“Maggie was the first piece of American fiction to truthfully render urban slum life”
CRANE, STEPHEN, CRANE, STEPHEN. Maggie, a Girl of the Streets (A Story of New York). By Johnston Smith
[New York: Printed for the author], 1893
Original mustard-yellow wrappers. Some tears along joints and in margins, last two leaves torn, a tear to rear cover. A rare survival in the fragile original paper wrappers. Morocco case.
FIRST EDITION of Stephen Crane’s famously rare and notorious first book, privately and pseudonymously published, a grim novel about a New York prostitute.
Crane’s friends correctly predicted that no publisher would print a novel about a prostitute. Unable to find a publisher for the work, Crane published it privately using his inheritance from his mother. The novel was printed in late February or early March 1893 by a small shop that usually printed medical books and religious tracts. Crane used the pseudonym “Johnston Smith” for this first publication, later telling friend and artist Corwin Knapp Linson that it was the “commonest name I could think of. I had an editor friend named Johnson, and put in the ‘t’, and no one could find me in the mob of Smiths.”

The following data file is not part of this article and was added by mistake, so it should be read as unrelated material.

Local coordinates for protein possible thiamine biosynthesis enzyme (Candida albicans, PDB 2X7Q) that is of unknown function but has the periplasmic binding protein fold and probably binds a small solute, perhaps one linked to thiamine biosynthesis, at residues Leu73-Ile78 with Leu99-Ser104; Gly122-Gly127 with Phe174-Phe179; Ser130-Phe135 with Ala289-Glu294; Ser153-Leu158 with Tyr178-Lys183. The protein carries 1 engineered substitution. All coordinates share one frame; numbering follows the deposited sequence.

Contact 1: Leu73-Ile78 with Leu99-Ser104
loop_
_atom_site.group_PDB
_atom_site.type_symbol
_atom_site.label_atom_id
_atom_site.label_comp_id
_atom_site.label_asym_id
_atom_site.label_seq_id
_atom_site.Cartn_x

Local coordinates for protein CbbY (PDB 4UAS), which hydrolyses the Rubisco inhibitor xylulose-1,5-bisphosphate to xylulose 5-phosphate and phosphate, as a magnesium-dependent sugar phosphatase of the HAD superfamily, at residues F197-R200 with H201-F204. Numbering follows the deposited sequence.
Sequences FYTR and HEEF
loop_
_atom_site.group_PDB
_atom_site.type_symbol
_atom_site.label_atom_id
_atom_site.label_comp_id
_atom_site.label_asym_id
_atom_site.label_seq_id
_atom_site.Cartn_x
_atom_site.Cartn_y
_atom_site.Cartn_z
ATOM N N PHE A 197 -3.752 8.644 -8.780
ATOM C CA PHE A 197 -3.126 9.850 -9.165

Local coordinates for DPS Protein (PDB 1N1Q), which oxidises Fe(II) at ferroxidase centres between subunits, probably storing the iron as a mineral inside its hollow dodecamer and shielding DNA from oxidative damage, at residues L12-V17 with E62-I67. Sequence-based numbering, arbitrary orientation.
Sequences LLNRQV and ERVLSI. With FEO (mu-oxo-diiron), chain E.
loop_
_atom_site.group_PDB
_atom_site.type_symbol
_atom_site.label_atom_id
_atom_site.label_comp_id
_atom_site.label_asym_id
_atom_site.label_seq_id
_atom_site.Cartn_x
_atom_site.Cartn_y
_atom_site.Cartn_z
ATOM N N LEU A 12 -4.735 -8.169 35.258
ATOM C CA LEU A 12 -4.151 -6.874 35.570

This scarce 1893 original edition contains the picturesque, melodramatic and “blasphemous” language that required substantial dilution when revised for commercial publication in the much inferior 1896 Appleton edition published under Crane’s name. Swear words were removed, and the section dealing with Maggie’s only successful solicitation of a customer was removed. The unexpurgated text was not printed again until the 1979 Norton edition.
Hamlin Garland reviewed the work in the June 1893 issue of The Arena, calling it “the most truthful and unhackneyed study of the slums I have yet read, fragment though it is. Despite this early praise, Crane became depressed and destitute from having spent $869 for 1,100 copies of a novel that did not sell; he ended up giving a hundred copies away. He would later remember “how I looked forward to publication and pictured the sensation I thought it would make. It fell flat. Nobody seemed to notice it or care for it… Poor Maggie! She was one of my first loves.”
Approximately 38 copies (including this example) are recorded (Joseph Katz, “Maggie … a Census,” Stephen Crane Newsletter, and the unpublished continuation by Prof. Stanley Wertheim). This excellent copy is from a small Crane family cache that surfaced in the 1930s and has long since been absorbed by libraries and collectors.
“Maggie is a landmark of American literary naturalism and perhaps the first extended realistic fictional study of New York City’s urban slums” (Wertheim, Stephen Crane. An Exhibition ... Grolier Club, 1995).